The 49ers will have some decisions to make at the position of tight end this offseason. Although they already have a super star on one end with Vernon Davis, the league appears to be relying heavily on two-tight end sets; as a matter of fact, it’s the 49ers and Jim Harbaugh playing trend-setter. Delanie Walker will be sought after in free agency, easy drops be damned.
BASG already made his case for why San Francisco should resign Walker, and it’s important for me to assure you: I’d rather see him back in 2013 as well. I’ve already written about how impressively versatile and important to the running game Walker is. His struggles in the passing game are probably more anomalous than they are a trend. If that’s how we see it, and if that’s how Trent Baalke sees it, then there are 31 other NFL general managers who see Walker’s value as well. Should the tight end decide to evade Davis’ shadow once and for all and sign with another team, the 49ers won’t have to look much further than Palo Alto for his replacement.
I blushed when I read the aforementioned piece BASG wrote about Walker. I’m THAT guy who thirsts for Stanford tight ends. If this appeal to Baalke sounds familiar, it’s probably because you followed me last season when I was singing the same tune about Coby Fleener. I wasn’t the only person semi-heartbroken when Fleener was still available at 30th overall and the 49ers decided to draft A.J. Jenkins instead. Fleener didn’t have a monster rookie season with the Colts, but I don’t need to tell you about how 26 catches for 281 yards and two touchdowns is more productive than … nevermind, no use rubbing it in.
Given the solidity at the position, Fleener probably wouldn’t have gotten much more action at tight end than Jenkins got at wideout in 2012, but 2013 could be a different story. A rookie tight end could be thrust into action immediately next season if Walker goes. Stanford offers two replacement options, the first of which is Zach Ertz.
While it’s not exactly digging deep into the college football world to look at the Cardinal for future 49ers, it does make sense. He’s an ideal fit for this offense.
— David Shaw has followed Harbaugh and Greg Roman’s offensive design, utilizing two tight ends on a good portion of their offensive snaps while putting heavy emphasis on run blocking. CBS Sports’ draft profile describes Ertz as a player who is “not afraid to get physical as a blocker and gives good effort in this area, always looking for someone to block downfield.“
— Any tight end coming into the 49ers’ offense would have a little adjusting to do while getting accustomed to the 49ers’ offensive peculiarities, but not Ertz. As CBS notes, he “has experience all over the offense for Stanford, lining up in-line, in the slot and out wide, but looked most comfortable in the slot.”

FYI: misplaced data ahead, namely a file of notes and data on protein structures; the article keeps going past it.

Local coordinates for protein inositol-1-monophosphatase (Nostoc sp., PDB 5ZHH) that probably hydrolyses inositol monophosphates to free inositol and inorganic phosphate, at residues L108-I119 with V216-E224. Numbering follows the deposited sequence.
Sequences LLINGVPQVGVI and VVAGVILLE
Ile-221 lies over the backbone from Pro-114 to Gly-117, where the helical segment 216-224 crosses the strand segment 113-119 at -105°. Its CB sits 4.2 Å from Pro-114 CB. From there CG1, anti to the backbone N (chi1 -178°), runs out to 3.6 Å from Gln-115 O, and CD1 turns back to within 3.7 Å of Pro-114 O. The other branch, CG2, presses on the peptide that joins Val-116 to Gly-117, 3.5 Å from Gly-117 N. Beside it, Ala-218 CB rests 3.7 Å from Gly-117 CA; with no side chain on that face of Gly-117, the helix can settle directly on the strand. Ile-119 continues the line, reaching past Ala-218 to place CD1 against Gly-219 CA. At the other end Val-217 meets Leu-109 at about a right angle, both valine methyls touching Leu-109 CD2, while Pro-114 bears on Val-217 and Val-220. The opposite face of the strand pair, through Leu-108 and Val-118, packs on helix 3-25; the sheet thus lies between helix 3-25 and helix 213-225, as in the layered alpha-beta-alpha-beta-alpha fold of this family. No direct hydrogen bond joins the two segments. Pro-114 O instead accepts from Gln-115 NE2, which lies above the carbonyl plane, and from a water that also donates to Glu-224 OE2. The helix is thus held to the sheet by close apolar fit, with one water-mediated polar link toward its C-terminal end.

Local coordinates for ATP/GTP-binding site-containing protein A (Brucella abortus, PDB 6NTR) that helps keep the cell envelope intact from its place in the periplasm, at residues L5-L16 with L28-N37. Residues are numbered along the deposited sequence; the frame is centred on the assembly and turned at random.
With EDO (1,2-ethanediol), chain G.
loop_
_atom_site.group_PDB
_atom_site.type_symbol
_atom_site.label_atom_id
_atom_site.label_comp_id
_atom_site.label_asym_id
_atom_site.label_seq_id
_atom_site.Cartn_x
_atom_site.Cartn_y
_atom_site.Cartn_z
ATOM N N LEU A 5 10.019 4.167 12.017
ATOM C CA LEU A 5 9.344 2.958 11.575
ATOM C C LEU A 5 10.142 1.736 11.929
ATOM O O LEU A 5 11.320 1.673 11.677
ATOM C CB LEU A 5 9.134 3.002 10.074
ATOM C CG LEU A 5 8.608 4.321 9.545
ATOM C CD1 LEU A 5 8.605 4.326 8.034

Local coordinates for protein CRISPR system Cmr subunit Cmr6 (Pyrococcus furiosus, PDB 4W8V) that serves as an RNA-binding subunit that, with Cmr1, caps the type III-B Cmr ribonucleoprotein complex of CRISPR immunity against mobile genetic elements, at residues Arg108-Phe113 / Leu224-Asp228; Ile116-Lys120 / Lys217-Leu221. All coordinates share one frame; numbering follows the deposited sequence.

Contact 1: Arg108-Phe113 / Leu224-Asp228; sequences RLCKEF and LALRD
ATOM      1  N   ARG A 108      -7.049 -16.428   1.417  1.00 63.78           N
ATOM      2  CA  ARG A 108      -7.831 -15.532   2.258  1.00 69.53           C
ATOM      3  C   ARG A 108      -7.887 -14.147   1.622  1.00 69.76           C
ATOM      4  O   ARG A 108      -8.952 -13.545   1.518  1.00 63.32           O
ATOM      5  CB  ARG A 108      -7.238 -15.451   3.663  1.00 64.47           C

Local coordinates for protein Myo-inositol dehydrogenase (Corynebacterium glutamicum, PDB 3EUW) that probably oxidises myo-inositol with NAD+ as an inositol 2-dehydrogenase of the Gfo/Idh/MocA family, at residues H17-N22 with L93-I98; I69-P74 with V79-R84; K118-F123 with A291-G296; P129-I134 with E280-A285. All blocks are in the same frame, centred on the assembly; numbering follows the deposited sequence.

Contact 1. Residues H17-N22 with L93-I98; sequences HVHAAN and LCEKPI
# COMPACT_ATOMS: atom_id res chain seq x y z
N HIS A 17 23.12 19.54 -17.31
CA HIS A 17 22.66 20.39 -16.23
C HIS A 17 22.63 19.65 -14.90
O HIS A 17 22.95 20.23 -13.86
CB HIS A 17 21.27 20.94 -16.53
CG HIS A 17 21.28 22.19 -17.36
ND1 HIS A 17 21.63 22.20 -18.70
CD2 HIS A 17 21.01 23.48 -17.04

— Lining up as a slot receiver is something Walker did a lot for the 49ers, and though Ertz’s 4.79 40 time isn’t up to Walker’s speed, he has considerably stronger hands as well as a more physical presence.
— Most importantly, Ertz would provide the 49ers with another big red zone target (five red zone touchdowns in 2012) and, dare I say, a more sure-handed scoring threat than Davis. The 49ers lack size in their receiving corps, and at 6-6, Ertz would be the kind of go-up-and-get-it receiver San Francisco hasn’t had in a long time.
Here’s a pretty good highlight reel of Ertz in 2012:
Now, for the catch
The problem with Ertz is what it would cost to get him: while a few mock drafts have him going as high as 19th overall (NYG), he’s widely regarded as a late-first-to-early-second round pick, much like Fleener last year. While the 49ers are rumored to be “in love with” Ertz, spending a first round pick on him may be rash considering the team’s more pressing needs. If they decide to forego spending a first-rounder on Ertz, there’s another intriguing prospect readily available in Levine Toilolo.
When I went covered my first game on The Farm this season, a 54-48 overtime victory over the Arizona Wildcats, I hit the field to check out warmups and got an up close and personal look at Toiolo. I was blown away; He’s HUGE — 6-7 — and even running a 4.86 40, he’s still a mismatch waiting to happen against any defensive position. Had Toilolo been a more productive receiver for Stanford this year, he might be in the same first round conversation as Ertz. Unfortunately, he showed questionable ball skills and at times, disappeared from the box score completely.
CBS calls him a “balanced athlete with body control and long-striding speed” and “a nightmare in single coverage,” but they also note him lacking “ideal strength for the position” and getting “little push as a run blocker.” There are also questions about his durability after a season-ending knee injury in 2010 — he won the starting job over Coby Fleener before the season began, but ended up missing the entire year and was never the same afterwards.
All this adds up to low draft stock in Toilolo and possible value for the team who eventually takes him. While his low run blocking grades may be a red flag for the 49ers, his size makes him an intriguing option, especially if he’s available as late as the seventh round or even undrafted free agency, as CBS suggests.
Here’s a pretty good look at both the up- and downsides of Toilolo: highlights from Stanford vs. Arizona in 2011.
We may be putting the cart in front of the horse here, especially with Walker’s future up in the air. Still, if the 49ers do find themselves lacking a suitable option at tight end, Stanford offers some very intriguing players who could not only complement, but bring an entirely different dynamic to the 49ers offense in 2013.